home|about us|directory|the news|job board
webfun|web services|design services|contact

The News
USA Today
LA Times
NY Times
Time Magazine
People Magazine
MTV Online
Ticket Master
24 Hour TV Listings
ESPN Sports
CBS Sports Line
Fox Sports
new featureAn Out of Country Experience-Part 22
(Please check the archives if you've missed previous installments)

Rebecca L. Morgan
Copyright? I didn't see any..
click for more
Tales From The Barstool By: Clint Lien
Life's "To Do" Lists
click for more


In My Opinion
By L.N.P.

The War.. "Conflicting Views"

Recently I've been deluged with emails expressing a wide variety of opinions about the impending war. In fact, so much has been written and expressed about the rightness or wrongness of this administration's policies that I hesitated to add so much as another word about what has already been rehashed over and over again until most of us tend to block it out. Seems that the pro-war and anti-war positions are pretty deeply entrenched anyway, and nothing anyone writes will change their respective opinions. Some of us, however, can find at least a kernel of truth in both positions and thus must struggle with that conflict. And that's what I want to write about.

I am fundamentally opposed to this war. I guess I've always attempted to separate what I considered the "just" wars from the "unjust" ones, and have based my war position on that premise. It's not as easy as it sounds though. For example, I am also fundamentally opposed to capital punishment. But when someone confronts me with a criminal whose offense is so egregious as to be an affront to humanity, and then asks, "Now, what if that happened to your daughter?" my position on capital punishment has been known to waver.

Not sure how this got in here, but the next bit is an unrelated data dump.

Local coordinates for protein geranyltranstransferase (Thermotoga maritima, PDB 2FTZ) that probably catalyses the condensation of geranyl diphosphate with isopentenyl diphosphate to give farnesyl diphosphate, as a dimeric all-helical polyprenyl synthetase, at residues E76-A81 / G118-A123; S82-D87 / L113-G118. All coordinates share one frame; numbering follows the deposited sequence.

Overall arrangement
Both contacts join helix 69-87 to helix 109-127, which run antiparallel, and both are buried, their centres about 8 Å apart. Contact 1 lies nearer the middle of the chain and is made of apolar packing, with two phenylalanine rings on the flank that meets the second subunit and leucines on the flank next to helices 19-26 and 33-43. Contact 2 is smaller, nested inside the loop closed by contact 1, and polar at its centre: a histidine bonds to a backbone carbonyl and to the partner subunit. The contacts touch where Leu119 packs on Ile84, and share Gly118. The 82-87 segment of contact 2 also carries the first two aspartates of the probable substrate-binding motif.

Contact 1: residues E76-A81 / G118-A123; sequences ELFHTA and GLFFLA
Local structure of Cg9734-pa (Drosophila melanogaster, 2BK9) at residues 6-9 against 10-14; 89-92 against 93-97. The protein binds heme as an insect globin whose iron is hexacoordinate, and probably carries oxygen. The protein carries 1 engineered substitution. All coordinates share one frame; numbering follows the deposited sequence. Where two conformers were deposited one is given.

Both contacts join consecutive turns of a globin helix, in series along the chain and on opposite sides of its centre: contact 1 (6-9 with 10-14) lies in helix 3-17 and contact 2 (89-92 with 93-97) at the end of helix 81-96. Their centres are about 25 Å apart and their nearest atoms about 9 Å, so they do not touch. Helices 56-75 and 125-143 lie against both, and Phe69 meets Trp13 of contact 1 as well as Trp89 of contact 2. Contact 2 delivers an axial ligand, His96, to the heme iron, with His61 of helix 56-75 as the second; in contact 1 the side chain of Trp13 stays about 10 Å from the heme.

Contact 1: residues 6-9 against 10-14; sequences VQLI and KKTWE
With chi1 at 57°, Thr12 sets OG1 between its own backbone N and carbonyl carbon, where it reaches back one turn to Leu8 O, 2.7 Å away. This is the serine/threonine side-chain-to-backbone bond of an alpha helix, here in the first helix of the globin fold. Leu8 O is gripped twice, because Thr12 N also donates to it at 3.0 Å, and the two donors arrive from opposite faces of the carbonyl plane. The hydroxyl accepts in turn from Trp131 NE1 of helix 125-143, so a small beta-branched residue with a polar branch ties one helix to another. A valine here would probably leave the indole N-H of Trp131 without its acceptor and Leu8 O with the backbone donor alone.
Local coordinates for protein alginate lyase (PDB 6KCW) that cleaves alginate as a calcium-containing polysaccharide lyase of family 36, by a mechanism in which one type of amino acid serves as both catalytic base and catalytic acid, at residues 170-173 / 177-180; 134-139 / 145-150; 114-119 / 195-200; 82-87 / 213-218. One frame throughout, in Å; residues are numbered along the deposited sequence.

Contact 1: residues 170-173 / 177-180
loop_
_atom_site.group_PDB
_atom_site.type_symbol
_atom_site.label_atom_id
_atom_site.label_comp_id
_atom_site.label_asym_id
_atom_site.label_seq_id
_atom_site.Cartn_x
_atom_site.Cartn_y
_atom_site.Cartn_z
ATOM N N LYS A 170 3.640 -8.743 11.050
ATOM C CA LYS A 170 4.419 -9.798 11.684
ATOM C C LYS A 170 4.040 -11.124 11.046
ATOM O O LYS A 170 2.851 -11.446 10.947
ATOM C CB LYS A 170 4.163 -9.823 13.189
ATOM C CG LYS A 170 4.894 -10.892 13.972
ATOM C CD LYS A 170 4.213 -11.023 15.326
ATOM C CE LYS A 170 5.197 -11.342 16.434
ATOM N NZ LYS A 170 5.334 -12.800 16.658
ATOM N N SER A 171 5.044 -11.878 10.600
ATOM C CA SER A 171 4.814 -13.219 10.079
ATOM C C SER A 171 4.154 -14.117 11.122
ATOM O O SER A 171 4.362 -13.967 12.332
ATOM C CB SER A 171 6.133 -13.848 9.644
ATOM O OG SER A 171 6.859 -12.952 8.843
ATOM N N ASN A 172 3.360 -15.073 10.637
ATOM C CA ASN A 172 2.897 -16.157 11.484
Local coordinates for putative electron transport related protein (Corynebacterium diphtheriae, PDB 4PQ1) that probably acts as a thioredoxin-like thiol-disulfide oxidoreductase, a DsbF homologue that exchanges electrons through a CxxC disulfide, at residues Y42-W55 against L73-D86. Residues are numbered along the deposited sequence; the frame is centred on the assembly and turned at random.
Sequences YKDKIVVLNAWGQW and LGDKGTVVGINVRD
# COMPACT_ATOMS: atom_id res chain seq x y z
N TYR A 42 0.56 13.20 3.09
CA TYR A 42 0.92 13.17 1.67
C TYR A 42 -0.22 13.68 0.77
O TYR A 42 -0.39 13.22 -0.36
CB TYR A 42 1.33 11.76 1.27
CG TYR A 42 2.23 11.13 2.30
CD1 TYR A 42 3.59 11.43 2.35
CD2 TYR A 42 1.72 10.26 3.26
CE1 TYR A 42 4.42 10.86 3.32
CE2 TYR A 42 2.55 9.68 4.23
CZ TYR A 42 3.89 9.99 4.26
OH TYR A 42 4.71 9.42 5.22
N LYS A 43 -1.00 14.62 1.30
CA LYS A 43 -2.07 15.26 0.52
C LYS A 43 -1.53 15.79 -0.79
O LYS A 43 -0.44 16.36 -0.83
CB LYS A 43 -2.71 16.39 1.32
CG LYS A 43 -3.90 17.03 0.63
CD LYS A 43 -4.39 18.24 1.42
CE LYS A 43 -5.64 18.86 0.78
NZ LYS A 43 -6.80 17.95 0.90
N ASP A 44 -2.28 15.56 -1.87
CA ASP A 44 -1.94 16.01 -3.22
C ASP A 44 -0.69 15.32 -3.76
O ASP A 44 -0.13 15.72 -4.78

And so it is with the war on Iraq. I am positive that it falls under my heading of "unjust" wars, just as clearly as I was able to categorize World War II, or the war on terrorism after 9/11 as totally justifiable. If we fulfill our role, our moral obligation as Americans, then we fight to defend our country from attack, and we fight to protect others from genocide. The fact that we often do NOT do the latter is just one of the many hypocrisies of geopolitics. The additional fact that many of the despicable regimes we'd currently like to "change" have at one time been the recipients of American technology and "weapons of mass destruction" when it suited our overall needs is another of those political hypocrisies. Pile up enough of them and it's bound to create conflict for some of us.

I can't stand to relinquish the moral high ground, and that is what I hate most about this war. Launching a preemptive invasion into a country that is not posing an imminent threat to us makes us look a lot less like the world's peacekeepers and a lot more like the trigger happy warmongers we have historically deplored. Risking the lives of who knows how many thousands of innocent Iraqi citizens-50% of whom are children-who have absolutely no say in their country's policies, as well as the lives of the thousands who serve in our armed forces (who, by the way, have absolutely no say in their country's policies either-but at least knew the risks when they signed up) seems like a colossal overreaction to one arrogant, egomaniacal, homicidal evil-doer, but then again, what would an appropriate reaction be? Certainly, there were those who felt the same way about Hitler, and their reluctance to act, much less overreact, proved to be among the most shameful periods of political and moral decision-making ever.